There is a mountain behind the house where I used to live where I would go when I wanted to feel peace. Walking among the towering pines, soft needles underfoot, I myself felt rooted – my lungs would open and I could breathe easier. Now, I live in a big city built of apartment buildings stacked in rows like Lego blocks. I feel as though I haven’t seen a tree in weeks. I heard birds singing the other day and felt a thrill of joy – before I realised they were perched in a cage on someone’s balcony. I feel suffocated by the concrete and brick, as though their heavy presence is a weight bearing down on my shoulders. I miss the nature I took for granted in my old home. The longing has made me think about the connection between people and nature; about how important it is not only for our own wellbeing but also for the wellbeing of the world around us.
I use the term ‘connection’ loosely, to refer not only to physical interactions with the natural environment, but also the feeling of being connected with and a part of nature. I use it to refer to an intimate knowledge of the natural world in which we live and an appreciation of it as something important.
Why is a connection with nature important?
When humans are connected with nature, things generally look better. For example, a connection with nature is good for your physical health, a benefit demonstrated by a number of studies. People who live near green spaces are significantly more likely to be physically active than those who don’t; and physical activity, as we all know, is good for both physical and mental health. Other physical upsides which have been proven to be associated with a connection with nature include faster injury healing times, lower blood pressure, and a reduction in the incidence of cardiovascular and respiratory diseases. The mechanisms that produce these effects are not entirely clear – most research on the topic shows correlation rather than causation.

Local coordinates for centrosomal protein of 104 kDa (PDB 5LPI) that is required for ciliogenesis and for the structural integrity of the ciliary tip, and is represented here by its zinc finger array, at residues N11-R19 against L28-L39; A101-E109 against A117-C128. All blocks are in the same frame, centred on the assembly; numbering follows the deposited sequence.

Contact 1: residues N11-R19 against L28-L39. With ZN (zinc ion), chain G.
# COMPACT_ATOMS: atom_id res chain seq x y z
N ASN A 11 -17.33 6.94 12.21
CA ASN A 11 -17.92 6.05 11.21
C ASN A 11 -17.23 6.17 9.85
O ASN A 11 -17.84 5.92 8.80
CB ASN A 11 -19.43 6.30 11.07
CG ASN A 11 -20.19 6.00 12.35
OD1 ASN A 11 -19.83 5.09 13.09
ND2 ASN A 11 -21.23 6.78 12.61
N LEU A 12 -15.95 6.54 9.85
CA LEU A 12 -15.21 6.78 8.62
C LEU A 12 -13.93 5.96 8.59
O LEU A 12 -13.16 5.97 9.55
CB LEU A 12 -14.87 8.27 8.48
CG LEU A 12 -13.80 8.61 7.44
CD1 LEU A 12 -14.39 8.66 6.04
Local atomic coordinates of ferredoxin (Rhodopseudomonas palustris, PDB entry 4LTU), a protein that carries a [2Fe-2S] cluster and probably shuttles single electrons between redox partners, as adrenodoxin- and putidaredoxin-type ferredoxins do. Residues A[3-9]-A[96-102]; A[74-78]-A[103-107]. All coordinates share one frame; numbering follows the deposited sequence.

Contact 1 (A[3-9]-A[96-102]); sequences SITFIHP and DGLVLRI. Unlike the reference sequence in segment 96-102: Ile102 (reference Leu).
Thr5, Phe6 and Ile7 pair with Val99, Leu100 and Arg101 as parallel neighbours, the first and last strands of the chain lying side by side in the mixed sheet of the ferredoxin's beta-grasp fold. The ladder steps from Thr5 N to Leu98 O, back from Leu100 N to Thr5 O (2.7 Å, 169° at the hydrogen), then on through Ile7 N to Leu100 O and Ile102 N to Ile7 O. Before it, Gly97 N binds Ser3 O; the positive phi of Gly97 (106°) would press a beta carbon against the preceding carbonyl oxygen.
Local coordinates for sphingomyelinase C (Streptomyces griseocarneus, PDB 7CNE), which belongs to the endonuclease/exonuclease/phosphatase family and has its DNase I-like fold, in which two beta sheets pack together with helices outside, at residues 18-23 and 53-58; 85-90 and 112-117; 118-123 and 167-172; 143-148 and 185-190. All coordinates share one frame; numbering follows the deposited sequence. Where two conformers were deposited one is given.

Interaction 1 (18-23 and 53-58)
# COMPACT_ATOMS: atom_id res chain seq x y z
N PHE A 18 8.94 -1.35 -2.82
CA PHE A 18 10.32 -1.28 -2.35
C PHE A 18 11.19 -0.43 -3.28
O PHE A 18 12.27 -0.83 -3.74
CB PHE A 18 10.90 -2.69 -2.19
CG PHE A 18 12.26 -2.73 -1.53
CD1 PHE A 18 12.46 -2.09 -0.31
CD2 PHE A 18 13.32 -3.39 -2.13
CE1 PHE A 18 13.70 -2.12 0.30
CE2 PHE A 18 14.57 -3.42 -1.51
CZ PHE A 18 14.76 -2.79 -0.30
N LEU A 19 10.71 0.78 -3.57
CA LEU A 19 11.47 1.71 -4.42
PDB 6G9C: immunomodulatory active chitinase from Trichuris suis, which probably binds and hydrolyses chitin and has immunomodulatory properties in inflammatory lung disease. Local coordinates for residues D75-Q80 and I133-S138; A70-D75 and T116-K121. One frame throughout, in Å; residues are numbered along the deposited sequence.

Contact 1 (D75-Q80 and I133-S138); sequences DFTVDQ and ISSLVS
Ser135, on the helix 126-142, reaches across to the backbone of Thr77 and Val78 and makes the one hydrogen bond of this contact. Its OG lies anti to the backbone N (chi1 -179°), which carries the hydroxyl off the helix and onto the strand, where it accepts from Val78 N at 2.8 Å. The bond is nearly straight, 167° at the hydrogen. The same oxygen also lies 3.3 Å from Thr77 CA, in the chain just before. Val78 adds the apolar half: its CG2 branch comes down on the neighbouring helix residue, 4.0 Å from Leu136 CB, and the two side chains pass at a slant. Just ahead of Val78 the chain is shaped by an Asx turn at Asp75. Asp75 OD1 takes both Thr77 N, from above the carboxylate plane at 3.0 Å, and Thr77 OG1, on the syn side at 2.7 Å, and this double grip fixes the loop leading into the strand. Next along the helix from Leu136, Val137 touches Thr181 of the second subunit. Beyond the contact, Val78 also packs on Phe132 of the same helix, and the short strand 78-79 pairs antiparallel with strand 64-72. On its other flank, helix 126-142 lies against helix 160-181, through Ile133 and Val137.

Interactions with nature have also been shown to reduce mental fatigue and stress and increase cognitive ability. Related to mental wellbeing are what some researchers term the ‘spiritual benefits’ of a connection with nature. These include heightened levels of inspiration, and a sense of being a part of something larger than yourself. Conversely, living in cities (which, typically, means away from nature) is associated with higher levels of mental illness (in particular anxiety, depression, and substance abuse).
A connection with nature even has broader societal and environmental benefits. One study has shown that crime rates are lower in urban areas with a higher density of vegetation, even after confounding factors were taken into account. Moving away from the anthropocentric (human-focused) perspective (that arguably is a feature of the decline of our relationship with the natural world), a connection with nature is associated with a greater appreciation for the environment in and of itself, and environmentalist attitudes and behaviours.